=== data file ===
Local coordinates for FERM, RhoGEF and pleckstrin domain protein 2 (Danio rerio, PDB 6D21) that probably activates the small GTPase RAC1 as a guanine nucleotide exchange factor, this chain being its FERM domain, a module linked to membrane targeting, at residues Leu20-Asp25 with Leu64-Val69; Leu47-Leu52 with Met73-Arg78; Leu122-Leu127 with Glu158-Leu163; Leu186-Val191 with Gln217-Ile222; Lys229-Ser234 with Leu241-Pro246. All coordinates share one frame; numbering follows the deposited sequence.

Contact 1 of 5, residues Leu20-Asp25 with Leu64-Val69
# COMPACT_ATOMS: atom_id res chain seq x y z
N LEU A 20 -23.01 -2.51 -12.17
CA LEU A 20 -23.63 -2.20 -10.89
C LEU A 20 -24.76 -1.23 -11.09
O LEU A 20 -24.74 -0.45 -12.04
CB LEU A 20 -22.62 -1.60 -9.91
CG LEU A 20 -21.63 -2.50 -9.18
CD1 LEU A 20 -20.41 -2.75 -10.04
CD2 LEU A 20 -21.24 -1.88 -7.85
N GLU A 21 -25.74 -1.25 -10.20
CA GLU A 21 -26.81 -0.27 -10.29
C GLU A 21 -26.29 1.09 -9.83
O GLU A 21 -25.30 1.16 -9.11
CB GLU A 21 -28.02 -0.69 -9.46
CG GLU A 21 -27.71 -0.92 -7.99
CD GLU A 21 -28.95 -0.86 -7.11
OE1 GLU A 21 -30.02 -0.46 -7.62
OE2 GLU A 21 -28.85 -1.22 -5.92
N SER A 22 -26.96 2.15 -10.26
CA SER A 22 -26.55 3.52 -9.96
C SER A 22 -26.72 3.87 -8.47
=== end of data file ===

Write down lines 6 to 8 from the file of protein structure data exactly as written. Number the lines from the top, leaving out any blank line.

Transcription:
C LEU A 20 -24.76 -1.23 -11.09
O LEU A 20 -24.74 -0.45 -12.04
CB LEU A 20 -22.62 -1.60 -9.91